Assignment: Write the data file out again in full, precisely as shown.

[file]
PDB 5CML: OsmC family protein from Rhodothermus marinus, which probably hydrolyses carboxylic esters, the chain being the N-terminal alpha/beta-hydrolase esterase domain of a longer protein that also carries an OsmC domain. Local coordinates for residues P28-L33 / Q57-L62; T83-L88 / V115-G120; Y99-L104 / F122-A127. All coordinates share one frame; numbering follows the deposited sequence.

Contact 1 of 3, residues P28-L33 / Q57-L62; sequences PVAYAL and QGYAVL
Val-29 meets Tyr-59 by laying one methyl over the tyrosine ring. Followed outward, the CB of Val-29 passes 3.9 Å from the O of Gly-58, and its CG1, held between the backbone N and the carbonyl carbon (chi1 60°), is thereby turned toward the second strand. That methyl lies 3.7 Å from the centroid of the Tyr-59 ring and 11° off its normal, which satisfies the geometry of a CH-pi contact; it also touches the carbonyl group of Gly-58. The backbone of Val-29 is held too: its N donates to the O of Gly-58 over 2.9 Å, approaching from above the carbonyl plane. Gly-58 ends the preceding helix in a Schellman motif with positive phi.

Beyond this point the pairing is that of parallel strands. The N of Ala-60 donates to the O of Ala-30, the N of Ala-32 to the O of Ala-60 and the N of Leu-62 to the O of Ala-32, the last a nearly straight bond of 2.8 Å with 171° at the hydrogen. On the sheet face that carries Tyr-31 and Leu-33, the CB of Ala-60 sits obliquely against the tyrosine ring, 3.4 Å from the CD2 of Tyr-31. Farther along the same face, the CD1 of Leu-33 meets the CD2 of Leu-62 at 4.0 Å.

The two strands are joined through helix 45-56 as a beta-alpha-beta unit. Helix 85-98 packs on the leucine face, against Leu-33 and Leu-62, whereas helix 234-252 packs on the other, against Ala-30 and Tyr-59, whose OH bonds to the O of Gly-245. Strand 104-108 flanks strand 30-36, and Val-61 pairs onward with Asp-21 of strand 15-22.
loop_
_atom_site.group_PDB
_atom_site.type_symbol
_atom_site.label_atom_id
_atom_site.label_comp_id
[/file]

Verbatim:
PDB 5CML: OsmC family protein from Rhodothermus marinus, which probably hydrolyses carboxylic esters, the chain being the N-terminal alpha/beta-hydrolase esterase domain of a longer protein that also carries an OsmC domain. Local coordinates for residues P28-L33 / Q57-L62; T83-L88 / V115-G120; Y99-L104 / F122-A127. All coordinates share one frame; numbering follows the deposited sequence.

Contact 1 of 3, residues P28-L33 / Q57-L62; sequences PVAYAL and QGYAVL
Val-29 meets Tyr-59 by laying one methyl over the tyrosine ring. Followed outward, the CB of Val-29 passes 3.9 Å from the O of Gly-58, and its CG1, held between the backbone N and the carbonyl carbon (chi1 60°), is thereby turned toward the second strand. That methyl lies 3.7 Å from the centroid of the Tyr-59 ring and 11° off its normal, which satisfies the geometry of a CH-pi contact; it also touches the carbonyl group of Gly-58. The backbone of Val-29 is held too: its N donates to the O of Gly-58 over 2.9 Å, approaching from above the carbonyl plane. Gly-58 ends the preceding helix in a Schellman motif with positive phi.

Beyond this point the pairing is that of parallel strands. The N of Ala-60 donates to the O of Ala-30, the N of Ala-32 to the O of Ala-60 and the N of Leu-62 to the O of Ala-32, the last a nearly straight bond of 2.8 Å with 171° at the hydrogen. On the sheet face that carries Tyr-31 and Leu-33, the CB of Ala-60 sits obliquely against the tyrosine ring, 3.4 Å from the CD2 of Tyr-31. Farther along the same face, the CD1 of Leu-33 meets the CD2 of Leu-62 at 4.0 Å.

The two strands are joined through helix 45-56 as a beta-alpha-beta unit. Helix 85-98 packs on the leucine face, against Leu-33 and Leu-62, whereas helix 234-252 packs on the other, against Ala-30 and Tyr-59, whose OH bonds to the O of Gly-245. Strand 104-108 flanks strand 30-36, and Val-61 pairs onward with Asp-21 of strand 15-22.
loop_
_atom_site.group_PDB
_atom_site.type_symbol
_atom_site.label_atom_id
_atom_site.label_comp_id